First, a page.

A Condensed Version of: Properties of Empire by Garet Garrett.
Compiled and Edited by Dr. Jimmy T. (Gunny) LaBaume
Part II. 1952
The first characteristic of an Empire is the dominance of the executive branch of government.
Nowadays “ executive” means a great deal more than was intended by the Constitution, which created a government with three coequal powers. These three powers could annul each other’s work and none of the three was the sovereign or in any way could have the final word. Instead, the founders put sovereignty safely beyond seizure—in the hands of the people. If the people really wanted a law that the Supreme Court declared to be unconstitutional, they could change the Constitution through the peaceful procedure set forth in the document itself.
This works well for a Republic but an Empire needs an executive that can act immediately.
The Federal income-tax law of 1914 gave the government unlimited access to wealth and power that could be used for social purposes. Then World War I followed. These two events marked a large increase in the power of the executive. Then the Great Depression, the revolutionary Roosevelt regime, and World War II all happened in rapid succession causing Executive Government to explode. In the time before these events, executive power was only the power to execute and administer the laws. After these events, it meant the power to govern.
Only a few years earlier Congress spoke for the people. Now the President does. The President, the embodiment of the executive principle, stands between Congress and the people and assumes the right to express their will.
He plays on the emotions and passions of the people in order to influence their thinking. He controls the largest and most powerful propaganda machine on earth. The government’s ideas are broadcast by the administration from Washington. Furthermore, the government has printing and duplicating plants of its own (the Government Printing Office) through which it applies the subtle propaganda technique of briefing editors, writers, educators and selected social groups on the government’s point of view. In addition, every government agency has a public relations staff. Since Congress has no such propaganda machine, it is constantly under pressure from the people who have been influenced by the President’s.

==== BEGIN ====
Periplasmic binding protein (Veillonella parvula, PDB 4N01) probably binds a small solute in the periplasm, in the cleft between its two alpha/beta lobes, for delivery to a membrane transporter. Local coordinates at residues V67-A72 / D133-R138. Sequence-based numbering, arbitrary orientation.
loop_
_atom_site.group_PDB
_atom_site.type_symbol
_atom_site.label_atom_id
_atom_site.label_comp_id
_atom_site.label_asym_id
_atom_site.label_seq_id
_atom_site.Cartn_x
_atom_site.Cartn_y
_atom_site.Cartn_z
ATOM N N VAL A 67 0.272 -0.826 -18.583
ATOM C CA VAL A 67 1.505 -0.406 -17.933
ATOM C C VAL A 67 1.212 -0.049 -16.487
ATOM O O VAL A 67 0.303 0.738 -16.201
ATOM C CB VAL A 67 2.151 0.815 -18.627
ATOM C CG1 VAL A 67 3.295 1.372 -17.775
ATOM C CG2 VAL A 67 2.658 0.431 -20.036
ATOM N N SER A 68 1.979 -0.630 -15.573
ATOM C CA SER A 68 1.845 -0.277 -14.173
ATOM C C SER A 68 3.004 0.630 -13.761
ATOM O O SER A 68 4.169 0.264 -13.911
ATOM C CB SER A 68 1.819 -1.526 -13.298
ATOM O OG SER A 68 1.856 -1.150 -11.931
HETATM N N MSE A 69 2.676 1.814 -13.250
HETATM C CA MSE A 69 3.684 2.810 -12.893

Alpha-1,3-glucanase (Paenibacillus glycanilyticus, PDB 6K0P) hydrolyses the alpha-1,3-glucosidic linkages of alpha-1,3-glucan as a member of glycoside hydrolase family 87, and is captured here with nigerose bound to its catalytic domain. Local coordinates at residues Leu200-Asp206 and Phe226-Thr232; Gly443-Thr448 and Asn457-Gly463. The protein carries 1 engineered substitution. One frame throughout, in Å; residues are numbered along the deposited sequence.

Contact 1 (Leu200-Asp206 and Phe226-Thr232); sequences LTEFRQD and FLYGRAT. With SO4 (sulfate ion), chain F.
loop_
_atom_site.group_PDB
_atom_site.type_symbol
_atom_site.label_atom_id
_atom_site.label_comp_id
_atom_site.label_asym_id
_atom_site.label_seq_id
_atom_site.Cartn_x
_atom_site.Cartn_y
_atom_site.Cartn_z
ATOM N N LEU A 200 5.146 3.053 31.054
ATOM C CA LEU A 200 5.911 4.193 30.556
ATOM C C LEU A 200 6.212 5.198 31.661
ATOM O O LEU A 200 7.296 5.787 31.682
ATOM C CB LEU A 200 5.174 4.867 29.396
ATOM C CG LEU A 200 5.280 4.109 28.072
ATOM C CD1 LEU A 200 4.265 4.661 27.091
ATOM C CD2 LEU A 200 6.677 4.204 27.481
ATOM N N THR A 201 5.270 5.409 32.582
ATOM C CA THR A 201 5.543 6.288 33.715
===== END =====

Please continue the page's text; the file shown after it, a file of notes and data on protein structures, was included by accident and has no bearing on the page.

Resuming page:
Congressman Harnes summarized it this way: “…individual liberty and free institutions cannot long survive when the vast powers of government may be marshaled against the people to perpetuate a given policy or a particular group of office holders. Nor can freedom survive if all government policies and programs are sustained by overwhelming government propaganda.”
Then, as now, the Federal bureaucracy fought every attempt by Congress to stop its expansion. The tax-supported propaganda machine used distortion, misrepresentation and out right chicanery to muster overwhelming pressure for continued growth in Federal Government. Senator Douglas said that there was no pressure group “more persistent and skilled in the technique of getting what it wants” than the bureaus of Executive Government.